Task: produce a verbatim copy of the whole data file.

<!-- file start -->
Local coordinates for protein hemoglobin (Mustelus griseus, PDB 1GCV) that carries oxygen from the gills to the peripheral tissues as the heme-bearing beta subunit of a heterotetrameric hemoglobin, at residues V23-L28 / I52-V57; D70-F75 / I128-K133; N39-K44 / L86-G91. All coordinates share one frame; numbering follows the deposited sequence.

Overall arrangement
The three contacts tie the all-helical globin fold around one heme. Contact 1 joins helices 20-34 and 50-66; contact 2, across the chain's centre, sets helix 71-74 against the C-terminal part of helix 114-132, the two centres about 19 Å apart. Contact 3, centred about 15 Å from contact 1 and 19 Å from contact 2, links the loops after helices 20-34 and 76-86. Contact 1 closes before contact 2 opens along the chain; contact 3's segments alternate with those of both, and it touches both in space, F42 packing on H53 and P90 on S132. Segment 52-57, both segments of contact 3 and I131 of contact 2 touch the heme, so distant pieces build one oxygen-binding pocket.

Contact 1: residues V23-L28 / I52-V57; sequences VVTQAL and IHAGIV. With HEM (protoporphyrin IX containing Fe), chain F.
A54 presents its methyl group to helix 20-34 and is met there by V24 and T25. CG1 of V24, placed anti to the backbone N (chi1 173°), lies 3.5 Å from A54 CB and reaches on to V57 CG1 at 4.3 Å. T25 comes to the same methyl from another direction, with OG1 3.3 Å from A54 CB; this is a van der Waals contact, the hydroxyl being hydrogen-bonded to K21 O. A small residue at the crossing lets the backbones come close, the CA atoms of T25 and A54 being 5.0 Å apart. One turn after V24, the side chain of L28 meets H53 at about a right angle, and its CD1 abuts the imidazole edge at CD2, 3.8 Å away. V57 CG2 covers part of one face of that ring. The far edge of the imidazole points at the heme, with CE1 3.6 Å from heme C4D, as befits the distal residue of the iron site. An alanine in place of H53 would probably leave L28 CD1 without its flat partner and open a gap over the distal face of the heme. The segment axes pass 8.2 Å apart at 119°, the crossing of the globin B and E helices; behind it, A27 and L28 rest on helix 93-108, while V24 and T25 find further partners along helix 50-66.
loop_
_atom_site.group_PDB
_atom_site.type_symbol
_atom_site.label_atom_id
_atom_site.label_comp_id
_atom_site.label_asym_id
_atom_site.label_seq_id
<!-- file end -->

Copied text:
Local coordinates for protein hemoglobin (Mustelus griseus, PDB 1GCV) that carries oxygen from the gills to the peripheral tissues as the heme-bearing beta subunit of a heterotetrameric hemoglobin, at residues V23-L28 / I52-V57; D70-F75 / I128-K133; N39-K44 / L86-G91. All coordinates share one frame; numbering follows the deposited sequence.

Overall arrangement
The three contacts tie the all-helical globin fold around one heme. Contact 1 joins helices 20-34 and 50-66; contact 2, across the chain's centre, sets helix 71-74 against the C-terminal part of helix 114-132, the two centres about 19 Å apart. Contact 3, centred about 15 Å from contact 1 and 19 Å from contact 2, links the loops after helices 20-34 and 76-86. Contact 1 closes before contact 2 opens along the chain; contact 3's segments alternate with those of both, and it touches both in space, F42 packing on H53 and P90 on S132. Segment 52-57, both segments of contact 3 and I131 of contact 2 touch the heme, so distant pieces build one oxygen-binding pocket.

Contact 1: residues V23-L28 / I52-V57; sequences VVTQAL and IHAGIV. With HEM (protoporphyrin IX containing Fe), chain F.
A54 presents its methyl group to helix 20-34 and is met there by V24 and T25. CG1 of V24, placed anti to the backbone N (chi1 173°), lies 3.5 Å from A54 CB and reaches on to V57 CG1 at 4.3 Å. T25 comes to the same methyl from another direction, with OG1 3.3 Å from A54 CB; this is a van der Waals contact, the hydroxyl being hydrogen-bonded to K21 O. A small residue at the crossing lets the backbones come close, the CA atoms of T25 and A54 being 5.0 Å apart. One turn after V24, the side chain of L28 meets H53 at about a right angle, and its CD1 abuts the imidazole edge at CD2, 3.8 Å away. V57 CG2 covers part of one face of that ring. The far edge of the imidazole points at the heme, with CE1 3.6 Å from heme C4D, as befits the distal residue of the iron site. An alanine in place of H53 would probably leave L28 CD1 without its flat partner and open a gap over the distal face of the heme. The segment axes pass 8.2 Å apart at 119°, the crossing of the globin B and E helices; behind it, A27 and L28 rest on helix 93-108, while V24 and T25 find further partners along helix 50-66.
loop_
_atom_site.group_PDB
_atom_site.type_symbol
_atom_site.label_atom_id
_atom_site.label_comp_id
_atom_site.label_asym_id
_atom_site.label_seq_id